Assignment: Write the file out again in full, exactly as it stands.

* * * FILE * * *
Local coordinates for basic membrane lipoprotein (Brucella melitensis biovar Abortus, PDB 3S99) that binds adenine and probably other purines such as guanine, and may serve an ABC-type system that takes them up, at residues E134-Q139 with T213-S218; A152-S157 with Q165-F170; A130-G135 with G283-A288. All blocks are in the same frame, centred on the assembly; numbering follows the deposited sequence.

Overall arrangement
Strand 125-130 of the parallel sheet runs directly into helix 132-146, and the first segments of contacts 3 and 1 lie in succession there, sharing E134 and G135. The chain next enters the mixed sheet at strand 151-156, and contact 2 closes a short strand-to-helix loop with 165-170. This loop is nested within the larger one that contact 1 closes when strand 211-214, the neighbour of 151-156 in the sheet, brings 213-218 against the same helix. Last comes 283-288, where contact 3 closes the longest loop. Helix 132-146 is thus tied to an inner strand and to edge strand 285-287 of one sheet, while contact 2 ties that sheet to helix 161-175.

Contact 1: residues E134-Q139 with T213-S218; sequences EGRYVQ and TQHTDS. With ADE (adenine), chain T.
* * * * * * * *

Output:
Local coordinates for basic membrane lipoprotein (Brucella melitensis biovar Abortus, PDB 3S99) that binds adenine and probably other purines such as guanine, and may serve an ABC-type system that takes them up, at residues E134-Q139 with T213-S218; A152-S157 with Q165-F170; A130-G135 with G283-A288. All blocks are in the same frame, centred on the assembly; numbering follows the deposited sequence.

Overall arrangement
Strand 125-130 of the parallel sheet runs directly into helix 132-146, and the first segments of contacts 3 and 1 lie in succession there, sharing E134 and G135. The chain next enters the mixed sheet at strand 151-156, and contact 2 closes a short strand-to-helix loop with 165-170. This loop is nested within the larger one that contact 1 closes when strand 211-214, the neighbour of 151-156 in the sheet, brings 213-218 against the same helix. Last comes 283-288, where contact 3 closes the longest loop. Helix 132-146 is thus tied to an inner strand and to edge strand 285-287 of one sheet, while contact 2 ties that sheet to helix 161-175.

Contact 1: residues E134-Q139 with T213-S218; sequences EGRYVQ and TQHTDS. With ADE (adenine), chain T.